But there’s a problem with this approach: using the language of independence cannot address the root cause of her problems. It may even exacerbate them. If independence is the goal, if autonomy is how human beings best flourish, how can we criticize those who have already exercised theirs? How can we condemn those who have abandoned her?
Worse: framing the problem as a woman’s “indenture to her body” confuses a woman’s natural ability to bear and nurture life with the brokenness that surrounds her. In this approach, she herself is part of the problem.
As Christians, we believe that our bodies, male and female, are good. We must steward them, but we are not prisoners to them. We also believe that, as image bearers of a God who exists in dependent communion, human beings flourish in community. At the same time, we also believe that this world is a very broken place, devastated by the effects of the Fall. It is a world where the weakest among us bear the brunt of evil. So that the very bonds of community designed to support a woman often end up abusing her.
And this is why so many advocates for birth control speak in terms of personal agency. They see the abuse and want to protect women from it. For them, the solution is independence, cutting the abusive ties. But when Christians approach the question of birth control, especially in context of the poor, we must handle the rhetoric of independence carefully. Always, always, we are pursuing communion.
The question we must ask ourselves, then, is whether we are relying on birth control to avoid the harder work of forming just and caring communities.
It’s easy for us as well-off Western Christians to miss the significance of this question. For us, the conversation about how and whether to use birth control plays out in relative safety. For a wealthy, educated woman in a committed relationship, birth control is a way to enact a larger life plan and steward her body. Children are a blessing, yes, but a blessing to be managed along with so many other blessings.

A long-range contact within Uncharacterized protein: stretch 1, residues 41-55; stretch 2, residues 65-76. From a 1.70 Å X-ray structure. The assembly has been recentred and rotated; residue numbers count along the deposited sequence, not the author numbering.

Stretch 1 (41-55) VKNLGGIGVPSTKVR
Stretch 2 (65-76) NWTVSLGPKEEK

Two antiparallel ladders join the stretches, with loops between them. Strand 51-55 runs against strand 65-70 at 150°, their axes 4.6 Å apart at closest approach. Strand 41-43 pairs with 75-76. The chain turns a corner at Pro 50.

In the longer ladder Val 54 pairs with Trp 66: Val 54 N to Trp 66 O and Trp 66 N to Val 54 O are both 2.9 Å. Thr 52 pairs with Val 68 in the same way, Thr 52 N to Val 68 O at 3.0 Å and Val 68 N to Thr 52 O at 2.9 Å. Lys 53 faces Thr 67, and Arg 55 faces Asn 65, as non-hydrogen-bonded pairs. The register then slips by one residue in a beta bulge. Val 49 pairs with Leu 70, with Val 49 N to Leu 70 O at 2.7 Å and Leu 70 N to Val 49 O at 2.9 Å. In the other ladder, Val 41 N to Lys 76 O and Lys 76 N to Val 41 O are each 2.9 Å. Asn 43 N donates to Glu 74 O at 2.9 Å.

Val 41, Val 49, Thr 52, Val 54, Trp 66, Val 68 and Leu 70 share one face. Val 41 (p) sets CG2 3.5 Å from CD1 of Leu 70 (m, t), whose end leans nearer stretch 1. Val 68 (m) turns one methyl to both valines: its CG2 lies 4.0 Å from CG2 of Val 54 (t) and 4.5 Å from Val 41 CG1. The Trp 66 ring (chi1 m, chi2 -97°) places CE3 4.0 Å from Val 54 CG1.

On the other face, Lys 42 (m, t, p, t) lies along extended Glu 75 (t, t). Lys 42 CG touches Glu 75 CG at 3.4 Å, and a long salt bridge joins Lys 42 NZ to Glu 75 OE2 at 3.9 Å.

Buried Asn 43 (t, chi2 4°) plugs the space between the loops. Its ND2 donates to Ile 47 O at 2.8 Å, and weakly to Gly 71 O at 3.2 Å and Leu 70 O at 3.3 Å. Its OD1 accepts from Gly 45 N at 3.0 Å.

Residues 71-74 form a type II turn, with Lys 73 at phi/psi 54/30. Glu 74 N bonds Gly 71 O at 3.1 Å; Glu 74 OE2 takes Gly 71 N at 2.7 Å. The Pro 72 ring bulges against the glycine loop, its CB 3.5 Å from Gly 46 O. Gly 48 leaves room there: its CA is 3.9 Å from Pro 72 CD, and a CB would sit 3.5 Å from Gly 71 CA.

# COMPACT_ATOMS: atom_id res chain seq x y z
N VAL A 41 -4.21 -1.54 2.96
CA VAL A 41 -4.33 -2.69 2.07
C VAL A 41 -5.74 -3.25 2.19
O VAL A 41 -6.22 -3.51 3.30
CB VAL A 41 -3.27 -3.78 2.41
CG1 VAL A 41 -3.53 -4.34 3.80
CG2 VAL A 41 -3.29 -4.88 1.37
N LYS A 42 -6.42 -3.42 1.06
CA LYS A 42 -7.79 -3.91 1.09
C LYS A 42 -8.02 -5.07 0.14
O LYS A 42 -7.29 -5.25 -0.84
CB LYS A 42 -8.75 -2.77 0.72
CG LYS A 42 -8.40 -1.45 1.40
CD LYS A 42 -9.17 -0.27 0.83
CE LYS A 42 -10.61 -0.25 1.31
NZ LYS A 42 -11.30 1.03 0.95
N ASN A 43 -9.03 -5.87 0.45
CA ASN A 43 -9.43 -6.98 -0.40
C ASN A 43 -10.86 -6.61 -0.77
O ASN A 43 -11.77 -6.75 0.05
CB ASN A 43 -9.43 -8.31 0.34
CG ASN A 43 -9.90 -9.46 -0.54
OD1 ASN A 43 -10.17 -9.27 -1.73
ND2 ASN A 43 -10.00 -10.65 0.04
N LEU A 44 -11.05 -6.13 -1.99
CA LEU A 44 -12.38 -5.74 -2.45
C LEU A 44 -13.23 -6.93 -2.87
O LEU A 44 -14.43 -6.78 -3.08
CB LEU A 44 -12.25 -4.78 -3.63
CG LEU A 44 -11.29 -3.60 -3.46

But what about for those who live in the midst of societal brokenness? What about for those whose partners and communities have abandoned them? Wider access to birth control alone will not compensate for these hard realities; unlike her privileged peer, a poor woman can’t use birth control to choose where children fit into her future plans simply because so much of her life has already been determined by the brokenness around her.
When healthy bonds of community are missing, as is so often the case in poorer contexts, the conversation must change. Instead of promoting birth control as means of independence, it must be part of a larger solution of strengthening community—including our own responsibility to women in very vulnerable positions. This may mean partnering with local crisis pregnancy centers to offer holistic care; it might mean reaching out to the single moms in our churches and communities, offering to care for their children while they work or take a much-needed rest; or it might mean advocating for international policy that supports “the least of these.”
Whatever form it takes, we must commit ourselves to the hard work of meeting physical needs, promoting stable and just government, and spreading the gospel that teaches us to love our neighbor as we love ourselves. Including our daughters, wives, and sisters.
Margaret Sanger’s solution to the brokenness surrounding poor women was simply to stop them from having children. Instead of developing societies that would support the poor and weak, she advocated for eradicating the poor and weak from society. But as Christians, we do not believe that a woman’s ability to conceive is the problem. Abandonment and communal brokenness is. So that even as we work to protect those most affected by the fallout of evil, our goal is never simply to stop a poor woman from having children; our goal is always to work toward a society that will care for her when she does.